Stand Up and Be a Man Princess

Filed in Other by on December 5, 2010

Deep in the throes of a wild night of drink and good times and attractive women, I felt the need for relief. So off to the bathroom of the crowded Hilton bar it was, as one does. The bathroom was surprisingly deserted but as is etiquette in these situations, I moved along to the far side of the urinal- the far right- to get the business done. A rumble at the door and who is it but none other than an old political adversary, a man I have tangled with on many a time back in the day. He dually took his spot on far left. Entirely appropriate. There was plenty of history there, plenty of student politics stoushes that were nothing more than sport in all reality. Your troublemaking author ran a ticket called The Right Way, a vain yet amusing attempt to stomp the lefty in the head and get their hand off the till. We played it hard and tough in a none-too-welcoming environment, highlighting the failures of others and hammering some tough-to-sell policies. He would get his boys in power to threaten action and would yell at high volume of the plight of refugees and the criminality of voluntary student unionism and the dark evil that resided in the soul of those on the right, yours truly included. He’d put up posters and Old Punt would rip them down. We’d debate, we’d argue, we’d stand toe-to-toe. Hell, we even threw hands.  And there we stood, many years later, two aging men with heavy testicles, him on the left and me on the right, politics and six metres of stainless steel urinal between us.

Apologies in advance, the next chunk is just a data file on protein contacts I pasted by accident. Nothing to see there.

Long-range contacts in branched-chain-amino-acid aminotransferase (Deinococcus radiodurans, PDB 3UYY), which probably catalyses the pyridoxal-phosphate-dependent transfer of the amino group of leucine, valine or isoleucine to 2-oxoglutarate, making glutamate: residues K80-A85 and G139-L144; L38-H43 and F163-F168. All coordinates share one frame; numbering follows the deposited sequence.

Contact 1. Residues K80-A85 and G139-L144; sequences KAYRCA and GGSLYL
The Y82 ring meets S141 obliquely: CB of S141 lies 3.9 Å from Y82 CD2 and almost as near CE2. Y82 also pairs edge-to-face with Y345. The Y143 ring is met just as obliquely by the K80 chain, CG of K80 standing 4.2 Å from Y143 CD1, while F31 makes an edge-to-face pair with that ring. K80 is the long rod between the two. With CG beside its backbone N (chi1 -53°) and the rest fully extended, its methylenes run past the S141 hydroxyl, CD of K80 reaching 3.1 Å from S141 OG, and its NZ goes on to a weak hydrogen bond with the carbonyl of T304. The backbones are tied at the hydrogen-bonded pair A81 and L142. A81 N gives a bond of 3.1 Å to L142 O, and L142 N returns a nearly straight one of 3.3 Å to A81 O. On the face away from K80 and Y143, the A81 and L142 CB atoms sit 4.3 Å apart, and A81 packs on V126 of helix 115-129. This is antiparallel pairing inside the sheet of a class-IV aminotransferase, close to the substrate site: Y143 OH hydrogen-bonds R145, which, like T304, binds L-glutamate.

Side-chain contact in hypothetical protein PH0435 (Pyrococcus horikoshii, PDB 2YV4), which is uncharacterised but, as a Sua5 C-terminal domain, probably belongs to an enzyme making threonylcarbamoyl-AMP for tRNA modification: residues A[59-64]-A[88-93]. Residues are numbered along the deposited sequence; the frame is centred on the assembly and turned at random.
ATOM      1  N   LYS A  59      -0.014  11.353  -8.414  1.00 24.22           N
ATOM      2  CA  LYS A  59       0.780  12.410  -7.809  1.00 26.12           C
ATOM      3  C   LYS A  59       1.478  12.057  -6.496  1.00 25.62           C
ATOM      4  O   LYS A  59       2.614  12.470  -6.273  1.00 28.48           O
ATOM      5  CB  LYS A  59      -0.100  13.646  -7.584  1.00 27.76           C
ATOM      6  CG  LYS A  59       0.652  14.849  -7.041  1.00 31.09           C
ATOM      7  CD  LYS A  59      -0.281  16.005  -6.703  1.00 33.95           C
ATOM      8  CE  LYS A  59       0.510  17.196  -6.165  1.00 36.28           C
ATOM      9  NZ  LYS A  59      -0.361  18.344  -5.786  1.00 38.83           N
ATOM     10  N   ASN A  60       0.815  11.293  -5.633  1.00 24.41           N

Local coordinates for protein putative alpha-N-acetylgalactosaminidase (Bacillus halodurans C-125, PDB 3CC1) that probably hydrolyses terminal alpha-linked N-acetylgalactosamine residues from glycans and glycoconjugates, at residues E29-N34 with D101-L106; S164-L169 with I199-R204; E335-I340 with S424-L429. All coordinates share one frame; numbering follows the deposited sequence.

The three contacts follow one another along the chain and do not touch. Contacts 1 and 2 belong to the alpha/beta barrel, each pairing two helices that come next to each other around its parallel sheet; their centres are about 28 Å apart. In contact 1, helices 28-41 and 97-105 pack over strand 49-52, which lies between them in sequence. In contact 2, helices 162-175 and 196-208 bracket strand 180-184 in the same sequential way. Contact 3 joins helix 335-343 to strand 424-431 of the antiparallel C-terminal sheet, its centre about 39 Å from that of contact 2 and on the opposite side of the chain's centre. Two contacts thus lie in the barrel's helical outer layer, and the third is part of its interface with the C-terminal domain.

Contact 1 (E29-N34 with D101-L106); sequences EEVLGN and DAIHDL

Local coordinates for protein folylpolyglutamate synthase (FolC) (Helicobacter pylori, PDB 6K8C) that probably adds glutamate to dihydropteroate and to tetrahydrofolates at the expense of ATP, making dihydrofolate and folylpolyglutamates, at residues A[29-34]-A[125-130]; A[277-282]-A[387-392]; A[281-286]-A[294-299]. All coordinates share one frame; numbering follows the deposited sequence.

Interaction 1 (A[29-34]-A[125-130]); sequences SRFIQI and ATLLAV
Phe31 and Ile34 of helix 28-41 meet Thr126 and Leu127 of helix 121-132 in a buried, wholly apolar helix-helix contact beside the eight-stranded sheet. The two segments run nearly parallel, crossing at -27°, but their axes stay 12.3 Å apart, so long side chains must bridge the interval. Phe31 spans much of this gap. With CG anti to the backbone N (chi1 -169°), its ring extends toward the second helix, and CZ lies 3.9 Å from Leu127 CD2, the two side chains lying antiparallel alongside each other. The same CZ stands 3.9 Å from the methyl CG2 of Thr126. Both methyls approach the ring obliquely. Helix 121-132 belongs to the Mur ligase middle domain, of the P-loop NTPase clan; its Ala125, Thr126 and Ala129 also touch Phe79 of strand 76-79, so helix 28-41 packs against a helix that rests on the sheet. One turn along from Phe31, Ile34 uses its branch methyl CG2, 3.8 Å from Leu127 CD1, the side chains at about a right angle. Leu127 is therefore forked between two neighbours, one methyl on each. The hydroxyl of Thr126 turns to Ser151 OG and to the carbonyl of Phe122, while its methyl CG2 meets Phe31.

At the natural conclusion of proceedings, I looked him squarely in the eye and he responded with a knowing nod. There would always be a gaping divide but we could not help but hold a grudging respect for each other. In the end, we were warriors who had been through the battle and for all the hatred and condescension that existed; there was an acknowledgement that we both at least had the balls for the fight. Politics is a game for men.

And so, I thought, was rugby league.

Charles Bukowski lost his virginity to a 300 pound whore somewhere in the ganglands of Los Angeles. Marilu Henner lost hers in the shower the day that mankind hit the moon. And I lost mine in the lounge room of my first home watching Joe Cool and Paul Langmack and Terry Lamb grind it out on a muddy North Sydney Oval in 1987. Women would be a way off yet but even so, I cannot help but believe my love of rugby league is more pure and true than it has been for any woman. At any rate, I’d have to become a modern day Wilt Chamberlain just to make it a contest. There is a special place in your heart reserved for your first love…

Hence, my disgust at the actions of Ray Cashmere last Saturday evening, and previous to that, the soft-cock play of Paul Gallen.

Rugby league is a game built on a foundation of toughness. There are sound arguments for other sports being more skillful and more graceful and more speedy than rugby l

eague but there is no doubting that rugby league is the toughest sport of all. Those who dispute this are fools who should be treated warily. It the physical exertion and controlled brutality and the heavy collision nature of the game that rugby league hangs its hat on.

That is why softness should be seen as an attack on the foundations of the game itself and those hammering at the nuts should be punished accordingly.